Domnick Sorace

BitterSweet On The Tongue

Domnick Sorace


01 February - 06 February


BitterSweet on the Tongue is Domnick Sorace’s first solo exhibition In Dublin. Presenting a series of large photographs of the work revolves around identifying universal feelings of desire and loss, the spectrum that exists between them, and their union. 

BitterSweet on the Tongue developed naturally within the span of a year, by capturing images within personal environments and of people close to the artist, grouped together due to their common mood and tension; wanting something back that is lost, or close.. but yet not close enough. The photographs have similar elements of subtle lighting, toned down colours, and a safe distance between them and the viewer. Together they produce a guarded atmosphere acting as a defence to their vulnerability, honesty and confrontation. Their tension and duality were further enhanced by later joining the various images into diptychs, creating a dialogue between them through their opposition. The relationship between the diptychs creates ambiguity, and gains importance as it allows room for the viewers personal experiences to come into play.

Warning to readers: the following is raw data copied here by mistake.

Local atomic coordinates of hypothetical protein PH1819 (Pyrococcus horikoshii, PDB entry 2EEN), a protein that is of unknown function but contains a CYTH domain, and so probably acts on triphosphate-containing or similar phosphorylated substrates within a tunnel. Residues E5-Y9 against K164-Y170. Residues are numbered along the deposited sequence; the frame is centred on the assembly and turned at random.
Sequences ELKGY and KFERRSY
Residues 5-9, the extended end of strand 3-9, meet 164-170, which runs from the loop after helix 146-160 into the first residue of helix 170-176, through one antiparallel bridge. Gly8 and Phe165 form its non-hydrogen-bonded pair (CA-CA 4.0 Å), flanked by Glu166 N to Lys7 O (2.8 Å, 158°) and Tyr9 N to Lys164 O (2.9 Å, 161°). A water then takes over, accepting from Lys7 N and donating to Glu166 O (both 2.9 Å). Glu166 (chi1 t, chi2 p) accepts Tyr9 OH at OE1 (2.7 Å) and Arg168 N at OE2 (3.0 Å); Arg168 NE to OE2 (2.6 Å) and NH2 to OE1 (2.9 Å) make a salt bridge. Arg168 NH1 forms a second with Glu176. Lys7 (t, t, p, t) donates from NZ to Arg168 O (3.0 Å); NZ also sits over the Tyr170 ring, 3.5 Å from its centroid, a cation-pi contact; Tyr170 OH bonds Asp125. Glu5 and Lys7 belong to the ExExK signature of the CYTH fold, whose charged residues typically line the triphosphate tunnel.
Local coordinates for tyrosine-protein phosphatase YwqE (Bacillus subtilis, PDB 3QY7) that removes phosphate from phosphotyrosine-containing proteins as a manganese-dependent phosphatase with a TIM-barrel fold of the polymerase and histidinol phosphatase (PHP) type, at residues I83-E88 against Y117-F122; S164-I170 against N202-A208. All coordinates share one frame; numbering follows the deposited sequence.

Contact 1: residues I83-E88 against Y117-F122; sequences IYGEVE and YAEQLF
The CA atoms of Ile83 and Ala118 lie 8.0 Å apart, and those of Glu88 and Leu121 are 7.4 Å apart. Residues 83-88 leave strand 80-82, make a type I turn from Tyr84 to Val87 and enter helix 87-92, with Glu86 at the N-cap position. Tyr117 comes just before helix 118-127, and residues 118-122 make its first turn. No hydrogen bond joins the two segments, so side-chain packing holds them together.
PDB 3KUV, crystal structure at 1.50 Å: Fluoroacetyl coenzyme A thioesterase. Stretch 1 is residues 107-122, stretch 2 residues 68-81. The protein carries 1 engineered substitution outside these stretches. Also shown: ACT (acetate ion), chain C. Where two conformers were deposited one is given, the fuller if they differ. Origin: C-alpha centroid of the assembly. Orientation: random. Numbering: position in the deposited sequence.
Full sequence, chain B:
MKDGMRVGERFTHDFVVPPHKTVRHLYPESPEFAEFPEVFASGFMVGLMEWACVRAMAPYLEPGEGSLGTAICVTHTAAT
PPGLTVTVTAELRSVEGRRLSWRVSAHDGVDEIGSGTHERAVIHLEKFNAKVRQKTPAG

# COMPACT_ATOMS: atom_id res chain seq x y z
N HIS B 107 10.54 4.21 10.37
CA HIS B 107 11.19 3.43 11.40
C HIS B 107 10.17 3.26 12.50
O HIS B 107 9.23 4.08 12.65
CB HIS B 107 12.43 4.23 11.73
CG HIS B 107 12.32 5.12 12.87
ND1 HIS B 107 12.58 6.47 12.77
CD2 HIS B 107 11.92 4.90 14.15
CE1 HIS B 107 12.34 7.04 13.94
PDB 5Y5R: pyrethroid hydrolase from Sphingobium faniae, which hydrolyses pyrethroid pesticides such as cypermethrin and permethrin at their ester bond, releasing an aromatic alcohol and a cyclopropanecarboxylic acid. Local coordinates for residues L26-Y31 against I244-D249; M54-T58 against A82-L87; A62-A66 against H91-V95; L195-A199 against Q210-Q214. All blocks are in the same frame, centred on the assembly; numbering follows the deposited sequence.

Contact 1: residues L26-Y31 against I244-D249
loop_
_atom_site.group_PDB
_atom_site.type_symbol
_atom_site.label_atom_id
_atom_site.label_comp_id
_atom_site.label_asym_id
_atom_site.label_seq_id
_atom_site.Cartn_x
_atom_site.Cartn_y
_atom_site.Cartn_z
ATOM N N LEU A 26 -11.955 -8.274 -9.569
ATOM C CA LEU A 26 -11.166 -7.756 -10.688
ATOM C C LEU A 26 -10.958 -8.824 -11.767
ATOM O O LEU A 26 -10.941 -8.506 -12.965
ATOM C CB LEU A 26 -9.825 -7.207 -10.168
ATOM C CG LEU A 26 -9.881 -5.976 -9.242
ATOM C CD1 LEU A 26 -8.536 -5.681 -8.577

Domnick Sorace was born in 1994, Reggio Calabria, Italy, raised between Italy and Malta. He graduated in 2017 with a B.A. First Class (Honours) Degree in Fine Arts from MCAST Institute of Creative Arts, Malta. In the same year he moved to Ireland, where he is currently based as a studio member at The Complex Arts Centre, Dublin. He has exhibited in Malta, Brussels, and recently completed a residency at VISUAL Centre of Contemporary Art, Carlow, Ireland. 


The foundation of Dominick Sorace’s work comes from personal experiences which are processed and stripped down to basic components. This creates the potential for the viewer to project their own emotions and memories (or lack thereof) onto the work. The images become a catalyst for exploring the shared human experience. Sorace’s practice is conceptually lead, exploring the themes of human concerns such as identity, sexuality, memory and loss, through a simple and clean aesthetic.


The artworks often result in contradicting atmospheres of intimacy and separation, and intentional ambiguity to allow space for an opportunity of connection and closure.